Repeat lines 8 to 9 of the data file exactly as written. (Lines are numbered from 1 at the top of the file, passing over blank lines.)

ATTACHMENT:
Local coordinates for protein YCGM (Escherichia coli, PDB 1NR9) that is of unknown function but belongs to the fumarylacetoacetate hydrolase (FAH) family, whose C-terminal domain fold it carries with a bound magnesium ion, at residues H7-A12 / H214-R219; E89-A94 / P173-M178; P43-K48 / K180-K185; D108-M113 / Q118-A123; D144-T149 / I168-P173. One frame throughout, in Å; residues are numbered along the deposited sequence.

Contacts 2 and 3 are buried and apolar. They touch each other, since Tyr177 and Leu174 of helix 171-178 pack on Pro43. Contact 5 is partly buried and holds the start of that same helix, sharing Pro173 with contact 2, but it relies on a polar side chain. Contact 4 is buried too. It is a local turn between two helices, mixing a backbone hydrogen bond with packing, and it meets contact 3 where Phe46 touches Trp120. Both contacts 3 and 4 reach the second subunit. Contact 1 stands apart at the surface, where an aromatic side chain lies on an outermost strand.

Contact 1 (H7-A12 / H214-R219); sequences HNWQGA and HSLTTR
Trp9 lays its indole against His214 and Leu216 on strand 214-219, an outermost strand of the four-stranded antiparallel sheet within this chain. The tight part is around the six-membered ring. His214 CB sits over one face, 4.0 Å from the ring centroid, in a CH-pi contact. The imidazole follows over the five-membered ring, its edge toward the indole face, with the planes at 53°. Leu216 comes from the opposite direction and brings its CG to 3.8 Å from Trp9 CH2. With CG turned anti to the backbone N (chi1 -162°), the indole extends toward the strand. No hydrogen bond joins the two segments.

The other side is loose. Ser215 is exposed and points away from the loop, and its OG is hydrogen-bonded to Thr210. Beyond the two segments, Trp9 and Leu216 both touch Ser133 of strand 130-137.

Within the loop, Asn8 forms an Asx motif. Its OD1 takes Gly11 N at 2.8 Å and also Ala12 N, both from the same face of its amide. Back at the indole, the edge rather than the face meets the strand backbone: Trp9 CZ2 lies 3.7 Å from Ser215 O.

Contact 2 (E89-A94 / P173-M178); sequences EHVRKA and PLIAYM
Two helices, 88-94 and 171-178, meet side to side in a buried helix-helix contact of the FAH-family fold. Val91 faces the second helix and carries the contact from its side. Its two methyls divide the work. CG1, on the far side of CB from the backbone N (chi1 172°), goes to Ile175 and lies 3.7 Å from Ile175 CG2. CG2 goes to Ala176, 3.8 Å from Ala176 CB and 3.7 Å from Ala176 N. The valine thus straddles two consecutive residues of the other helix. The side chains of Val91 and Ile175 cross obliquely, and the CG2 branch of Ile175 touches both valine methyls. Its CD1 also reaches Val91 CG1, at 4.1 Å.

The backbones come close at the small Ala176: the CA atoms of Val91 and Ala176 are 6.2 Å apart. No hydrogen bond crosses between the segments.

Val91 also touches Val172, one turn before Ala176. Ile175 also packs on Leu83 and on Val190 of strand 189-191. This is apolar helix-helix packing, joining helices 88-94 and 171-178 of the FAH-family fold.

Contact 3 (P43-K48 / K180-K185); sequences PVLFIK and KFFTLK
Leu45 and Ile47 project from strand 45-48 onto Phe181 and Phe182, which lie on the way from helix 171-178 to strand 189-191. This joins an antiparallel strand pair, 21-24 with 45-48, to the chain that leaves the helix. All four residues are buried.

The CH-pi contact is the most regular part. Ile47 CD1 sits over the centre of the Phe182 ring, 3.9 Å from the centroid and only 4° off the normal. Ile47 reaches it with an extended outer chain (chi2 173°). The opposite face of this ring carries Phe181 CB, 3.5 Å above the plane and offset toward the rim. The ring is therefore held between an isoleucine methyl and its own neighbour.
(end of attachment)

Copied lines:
Two helices, 88-94 and 171-178, meet side to side in a buried helix-helix contact of the FAH-family fold. Val91 faces the second helix and carries the contact from its side. Its two methyls divide the work. CG1, on the far side of CB from the backbone N (chi1 172°), goes to Ile175 and lies 3.7 Å from Ile175 CG2. CG2 goes to Ala176, 3.8 Å from Ala176 CB and 3.7 Å from Ala176 N. The valine thus straddles two consecutive residues of the other helix. The side chains of Val91 and Ile175 cross obliquely, and the CG2 branch of Ile175 touches both valine methyls. Its CD1 also reaches Val91 CG1, at 4.1 Å.

The backbones come close at the small Ala176: the CA atoms of Val91 and Ala176 are 6.2 Å apart. No hydrogen bond crosses between the segments.